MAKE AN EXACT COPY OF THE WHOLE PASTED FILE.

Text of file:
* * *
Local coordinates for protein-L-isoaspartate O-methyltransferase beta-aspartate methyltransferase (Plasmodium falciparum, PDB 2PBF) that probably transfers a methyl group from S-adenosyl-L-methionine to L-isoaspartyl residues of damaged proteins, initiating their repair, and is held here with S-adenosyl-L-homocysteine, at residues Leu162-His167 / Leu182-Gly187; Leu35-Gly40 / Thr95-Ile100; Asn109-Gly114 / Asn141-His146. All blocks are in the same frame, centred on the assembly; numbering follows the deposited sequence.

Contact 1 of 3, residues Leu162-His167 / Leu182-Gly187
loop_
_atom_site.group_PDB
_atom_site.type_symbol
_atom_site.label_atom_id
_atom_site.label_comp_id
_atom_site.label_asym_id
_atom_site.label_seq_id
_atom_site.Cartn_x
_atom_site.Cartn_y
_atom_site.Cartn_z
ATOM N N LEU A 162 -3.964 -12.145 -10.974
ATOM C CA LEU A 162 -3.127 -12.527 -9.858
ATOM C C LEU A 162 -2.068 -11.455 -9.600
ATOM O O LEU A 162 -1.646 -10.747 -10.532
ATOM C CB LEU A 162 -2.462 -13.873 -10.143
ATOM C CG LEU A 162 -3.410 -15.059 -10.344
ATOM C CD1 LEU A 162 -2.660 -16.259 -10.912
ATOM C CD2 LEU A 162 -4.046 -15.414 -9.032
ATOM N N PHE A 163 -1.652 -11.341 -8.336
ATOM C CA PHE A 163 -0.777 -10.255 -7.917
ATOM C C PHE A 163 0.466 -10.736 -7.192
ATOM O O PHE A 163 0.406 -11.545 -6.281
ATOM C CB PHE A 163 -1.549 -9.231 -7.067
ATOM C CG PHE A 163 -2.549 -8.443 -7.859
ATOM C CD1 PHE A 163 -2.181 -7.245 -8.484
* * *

Local coordinates for protein-L-isoaspartate O-methyltransferase beta-aspartate methyltransferase (Plasmodium falciparum, PDB 2PBF) that probably transfers a methyl group from S-adenosyl-L-methionine to L-isoaspartyl residues of damaged proteins, initiating their repair, and is held here with S-adenosyl-L-homocysteine, at residues Leu162-His167 / Leu182-Gly187; Leu35-Gly40 / Thr95-Ile100; Asn109-Gly114 / Asn141-His146. All blocks are in the same frame, centred on the assembly; numbering follows the deposited sequence.

Contact 1 of 3, residues Leu162-His167 / Leu182-Gly187
loop_
_atom_site.group_PDB
_atom_site.type_symbol
_atom_site.label_atom_id
_atom_site.label_comp_id
_atom_site.label_asym_id
_atom_site.label_seq_id
_atom_site.Cartn_x
_atom_site.Cartn_y
_atom_site.Cartn_z
ATOM N N LEU A 162 -3.964 -12.145 -10.974
ATOM C CA LEU A 162 -3.127 -12.527 -9.858
ATOM C C LEU A 162 -2.068 -11.455 -9.600
ATOM O O LEU A 162 -1.646 -10.747 -10.532
ATOM C CB LEU A 162 -2.462 -13.873 -10.143
ATOM C CG LEU A 162 -3.410 -15.059 -10.344
ATOM C CD1 LEU A 162 -2.660 -16.259 -10.912
ATOM C CD2 LEU A 162 -4.046 -15.414 -9.032
ATOM N N PHE A 163 -1.652 -11.341 -8.336
ATOM C CA PHE A 163 -0.777 -10.255 -7.917
ATOM C C PHE A 163 0.466 -10.736 -7.192
ATOM O O PHE A 163 0.406 -11.545 -6.281
ATOM C CB PHE A 163 -1.549 -9.231 -7.067
ATOM C CG PHE A 163 -2.549 -8.443 -7.859
ATOM C CD1 PHE A 163 -2.181 -7.245 -8.484